Then, just a couple of years ago, Abit became embroiled in financial difficulties that would drag on and eventually see the company purchased by USI. Abit lost a lot of ground during that time, but with USI's backing, the company is now focusing almost exclusively on motherboards in an attempt to regain its former glory.
Looking back, the timeline of Abit's decline nearly matches the rise of DFI. For years, DFI was best known for OEM and industrial products, but recently it's built a series of exceptional enthusiast-oriented LANParty boards. Those boards have offered unique designs, plenty of BIOS options, and a penchant for running at higher-than-stock speeds that's made them particularly popular among overclockers.
With some calling DFI the new Abit, we thought it only fitting to pit these two companies' latest Athlon 64 motherboards against each other head to head. Can the LANParty UT CFX3200-DR continue DFI's streak of killer Athlon 64 mobos, or will Abit's AT8 32X rise like a Phoenix to retake the enthusiast motherboard crown? Read on to find out.
|1. Hdfisise - $600||2. Ryszard - $503||3. Andrew Lauritzen - $502|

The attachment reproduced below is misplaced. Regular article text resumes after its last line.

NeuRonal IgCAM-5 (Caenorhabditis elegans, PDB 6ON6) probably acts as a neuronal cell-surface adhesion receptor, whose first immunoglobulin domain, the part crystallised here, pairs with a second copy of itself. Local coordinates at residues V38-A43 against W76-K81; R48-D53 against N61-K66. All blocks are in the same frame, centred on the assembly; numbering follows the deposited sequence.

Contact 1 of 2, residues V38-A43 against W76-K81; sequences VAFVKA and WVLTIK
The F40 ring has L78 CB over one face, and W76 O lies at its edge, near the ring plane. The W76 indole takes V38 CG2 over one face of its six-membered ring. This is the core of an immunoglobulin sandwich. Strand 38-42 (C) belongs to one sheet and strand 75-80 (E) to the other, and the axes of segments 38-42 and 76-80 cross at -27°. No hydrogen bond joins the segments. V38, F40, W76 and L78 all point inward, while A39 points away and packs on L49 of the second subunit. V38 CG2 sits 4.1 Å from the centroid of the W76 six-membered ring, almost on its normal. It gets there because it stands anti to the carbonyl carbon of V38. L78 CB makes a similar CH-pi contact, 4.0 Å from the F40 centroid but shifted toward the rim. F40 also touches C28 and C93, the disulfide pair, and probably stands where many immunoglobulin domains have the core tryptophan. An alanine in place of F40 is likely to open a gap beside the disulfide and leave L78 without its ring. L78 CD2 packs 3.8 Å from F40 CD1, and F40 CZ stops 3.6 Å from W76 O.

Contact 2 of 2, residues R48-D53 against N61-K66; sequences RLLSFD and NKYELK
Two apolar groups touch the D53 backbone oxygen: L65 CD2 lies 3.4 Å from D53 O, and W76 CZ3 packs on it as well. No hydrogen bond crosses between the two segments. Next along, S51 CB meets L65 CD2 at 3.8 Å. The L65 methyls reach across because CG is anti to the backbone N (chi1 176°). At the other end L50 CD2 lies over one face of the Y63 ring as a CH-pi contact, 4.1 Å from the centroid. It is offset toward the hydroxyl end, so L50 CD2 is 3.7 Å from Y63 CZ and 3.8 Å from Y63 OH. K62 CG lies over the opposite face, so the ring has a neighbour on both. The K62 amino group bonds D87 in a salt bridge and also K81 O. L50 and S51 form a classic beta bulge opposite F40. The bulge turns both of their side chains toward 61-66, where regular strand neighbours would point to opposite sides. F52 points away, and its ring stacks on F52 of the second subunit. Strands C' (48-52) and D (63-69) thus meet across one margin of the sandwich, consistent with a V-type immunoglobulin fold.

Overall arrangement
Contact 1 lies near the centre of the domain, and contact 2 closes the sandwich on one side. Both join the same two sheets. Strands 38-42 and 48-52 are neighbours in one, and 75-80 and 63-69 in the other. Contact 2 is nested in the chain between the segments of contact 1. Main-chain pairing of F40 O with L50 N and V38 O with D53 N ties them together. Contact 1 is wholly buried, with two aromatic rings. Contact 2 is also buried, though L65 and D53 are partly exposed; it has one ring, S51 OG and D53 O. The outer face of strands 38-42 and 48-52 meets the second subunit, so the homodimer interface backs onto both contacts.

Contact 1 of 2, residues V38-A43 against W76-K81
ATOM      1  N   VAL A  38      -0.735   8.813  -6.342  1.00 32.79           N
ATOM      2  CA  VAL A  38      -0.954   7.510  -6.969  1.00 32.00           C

|4. the - $306||5. SomeOtherGeek - $300||6. Ryu Connor - $250|
|7. doubtful500 - $200||8. Anonymous Gerbil - $150||9. webkido13 - $135|
|10. cygnus1 - $126|
|Logitech's MX Master and MX Anywhere 2 mice reviewed||23|
|Reports: Win10 gaming performance similar to Win8.1||42|
|The International Dota 2 Championships puts $18 million up for grabs||5|
|EVE: Gunjack brings on-rails space shooting to Gear VR||2|
|Spoofed Win10 update emails carry nasty ransomware||9|
|AMD's Exascale Heterogenous Processor is the server APU||40|
|Nokia sells Here maps to auto consortium for $3.06 billion||11|
|The TR Podcast 182: Something happened||20|
|Stingray 3D engine burrows into Autodesk products||3|